Fwd: easy C02 to fuel

'Proven one-step process to convert CO2 and water directly into liquid hydrocarbon fuel

A team of University of Texas at Arlington chemists and engineers have proven that concentrated light, heat and high pressures can drive the one-step conversion of carbon dioxide and water directly into useable liquid hydrocarbon fuels.

This simple and inexpensive new sustainable fuels technology could potentially help limit global warming by removing carbon dioxide from the atmosphere to make fuel. The process also reverts oxygen back into the system as a byproduct of the reaction, with a clear positive environmental impact, researchers said.

"Our process also has an important advantage over battery or gaseous-hydrogen powered vehicle technologies as many of the hydrocarbon products from our reaction are exactly what we use in cars, trucks and planes, so there would be no need to change the current fuel distribution system," said Frederick MacDonnell, UTA interim chair of chemistry and biochemistry and co-principal investigator of the project.

In an article published today in the Proceedings of the National Academy of Sciences titled "Solar photothermochemical alkane reverse combustion," the researchers demonstrate that the one-step conversion of carbon dioxide and water into liquid hydrocarbons and oxygen can be achieved in a photothermochemical flow reactor operating at 180 to 200 C and pressures up to 6 atmospheres.'




Fwd: China

''China's South China Sea military deployments are no different from U.S. deployments on Hawaii, the Chinese Foreign Ministry said on Monday, striking a combative tone ahead of a visit by Foreign Minister Wang Yi to the United States this week.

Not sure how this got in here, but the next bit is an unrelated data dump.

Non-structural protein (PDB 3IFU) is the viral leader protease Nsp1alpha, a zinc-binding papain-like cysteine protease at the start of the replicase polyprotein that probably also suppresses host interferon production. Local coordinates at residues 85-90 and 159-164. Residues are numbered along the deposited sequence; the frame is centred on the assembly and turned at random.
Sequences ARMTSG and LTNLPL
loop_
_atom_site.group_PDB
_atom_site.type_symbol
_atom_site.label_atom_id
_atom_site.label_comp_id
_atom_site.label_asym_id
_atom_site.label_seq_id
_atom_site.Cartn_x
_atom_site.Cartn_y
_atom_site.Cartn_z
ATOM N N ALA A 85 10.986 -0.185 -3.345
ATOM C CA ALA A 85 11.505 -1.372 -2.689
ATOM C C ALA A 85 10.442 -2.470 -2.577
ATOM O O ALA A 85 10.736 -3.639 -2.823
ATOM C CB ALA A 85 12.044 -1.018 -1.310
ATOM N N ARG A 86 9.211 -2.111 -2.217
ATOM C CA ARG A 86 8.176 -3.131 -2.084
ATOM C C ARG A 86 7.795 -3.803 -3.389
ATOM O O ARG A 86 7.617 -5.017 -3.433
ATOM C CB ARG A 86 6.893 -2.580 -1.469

The United States last week accused China of raising tensions in the South China Sea by its apparent deployment of surface-to-air missiles on a disputed island, a move China has neither confirmed nor denied.

Asked whether the South China Sea, and the missiles, would come up when Wang is in the United States to meet Secretary of State John Kerry, Foreign Ministry spokeswoman Hua Chunying said Washington should not use the issue of military facilities on the islands as a "pretext to make a fuss".

"The U.S. is not involved in the South China Sea dispute, and this is not and should not become a problem between China and the United States," Hua told a daily news briefing.

China hopes the U.S. abides by its promises not to take sides in the dispute and stop "hyping up" the issue and tensions, especially over China's "limited" military positions there, she said.

"China's deploying necessary, limited defensive facilities on its own territory is not substantively different from the United States defending Hawaii," Hua added.

U.S. ships and aircraft carrying out frequent, close-in patrols and surveillance in recent years is what has increased regional tensions, she said.

"It's this that is the biggest cause of the militarization of the South China Sea. We hope that the United States does not confuse right and wrong on this issue or practice double standards."